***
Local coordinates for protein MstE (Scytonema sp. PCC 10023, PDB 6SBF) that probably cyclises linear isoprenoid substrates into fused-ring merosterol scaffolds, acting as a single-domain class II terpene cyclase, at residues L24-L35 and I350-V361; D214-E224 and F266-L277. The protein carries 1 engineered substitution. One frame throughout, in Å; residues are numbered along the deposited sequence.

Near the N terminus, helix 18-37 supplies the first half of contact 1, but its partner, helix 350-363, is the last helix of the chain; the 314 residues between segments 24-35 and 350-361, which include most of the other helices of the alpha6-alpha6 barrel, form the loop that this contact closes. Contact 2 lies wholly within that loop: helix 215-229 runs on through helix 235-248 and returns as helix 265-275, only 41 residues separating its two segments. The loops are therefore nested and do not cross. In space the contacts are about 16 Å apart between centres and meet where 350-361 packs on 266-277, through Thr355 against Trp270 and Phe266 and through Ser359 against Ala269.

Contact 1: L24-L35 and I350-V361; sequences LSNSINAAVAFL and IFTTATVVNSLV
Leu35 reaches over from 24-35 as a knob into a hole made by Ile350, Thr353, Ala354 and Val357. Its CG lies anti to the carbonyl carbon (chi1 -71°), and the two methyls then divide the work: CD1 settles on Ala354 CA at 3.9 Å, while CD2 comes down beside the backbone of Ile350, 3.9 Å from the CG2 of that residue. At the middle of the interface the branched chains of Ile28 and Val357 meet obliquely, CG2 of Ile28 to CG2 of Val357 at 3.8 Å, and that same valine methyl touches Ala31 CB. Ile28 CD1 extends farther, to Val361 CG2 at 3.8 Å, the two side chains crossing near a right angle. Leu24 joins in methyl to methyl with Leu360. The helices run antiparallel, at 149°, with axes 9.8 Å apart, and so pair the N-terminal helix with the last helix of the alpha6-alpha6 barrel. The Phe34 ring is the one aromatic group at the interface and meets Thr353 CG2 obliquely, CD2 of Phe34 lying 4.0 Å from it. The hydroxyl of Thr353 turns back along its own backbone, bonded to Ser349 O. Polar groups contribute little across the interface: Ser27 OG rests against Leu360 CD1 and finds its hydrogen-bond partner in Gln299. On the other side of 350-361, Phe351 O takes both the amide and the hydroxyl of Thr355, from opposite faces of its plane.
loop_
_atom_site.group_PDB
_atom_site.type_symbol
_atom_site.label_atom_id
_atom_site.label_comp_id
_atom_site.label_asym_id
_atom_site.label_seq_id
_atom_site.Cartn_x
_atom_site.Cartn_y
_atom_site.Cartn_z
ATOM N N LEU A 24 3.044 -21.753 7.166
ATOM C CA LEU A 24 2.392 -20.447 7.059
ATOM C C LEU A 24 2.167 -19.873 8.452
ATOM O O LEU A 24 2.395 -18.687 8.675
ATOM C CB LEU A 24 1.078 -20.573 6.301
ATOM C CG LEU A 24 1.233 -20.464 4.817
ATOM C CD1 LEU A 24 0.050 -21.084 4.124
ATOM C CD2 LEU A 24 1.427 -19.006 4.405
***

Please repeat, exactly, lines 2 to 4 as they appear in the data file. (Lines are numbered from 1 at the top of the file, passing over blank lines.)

Near the N terminus, helix 18-37 supplies the first half of contact 1, but its partner, helix 350-363, is the last helix of the chain; the 314 residues between segments 24-35 and 350-361, which include most of the other helices of the alpha6-alpha6 barrel, form the loop that this contact closes. Contact 2 lies wholly within that loop: helix 215-229 runs on through helix 235-248 and returns as helix 265-275, only 41 residues separating its two segments. The loops are therefore nested and do not cross. In space the contacts are about 16 Å apart between centres and meet where 350-361 packs on 266-277, through Thr355 against Trp270 and Phe266 and through Ser359 against Ala269.

Contact 1: L24-L35 and I350-V361; sequences LSNSINAAVAFL and IFTTATVVNSLV
Leu35 reaches over from 24-35 as a knob into a hole made by Ile350, Thr353, Ala354 and Val357. Its CG lies anti to the carbonyl carbon (chi1 -71°), and the two methyls then divide the work: CD1 settles on Ala354 CA at 3.9 Å, while CD2 comes down beside the backbone of Ile350, 3.9 Å from the CG2 of that residue. At the middle of the interface the branched chains of Ile28 and Val357 meet obliquely, CG2 of Ile28 to CG2 of Val357 at 3.8 Å, and that same valine methyl touches Ala31 CB. Ile28 CD1 extends farther, to Val361 CG2 at 3.8 Å, the two side chains crossing near a right angle. Leu24 joins in methyl to methyl with Leu360. The helices run antiparallel, at 149°, with axes 9.8 Å apart, and so pair the N-terminal helix with the last helix of the alpha6-alpha6 barrel. The Phe34 ring is the one aromatic group at the interface and meets Thr353 CG2 obliquely, CD2 of Phe34 lying 4.0 Å from it. The hydroxyl of Thr353 turns back along its own backbone, bonded to Ser349 O. Polar groups contribute little across the interface: Ser27 OG rests against Leu360 CD1 and finds its hydrogen-bond partner in Gln299. On the other side of 350-361, Phe351 O takes both the amide and the hydroxyl of Thr355, from opposite faces of its plane.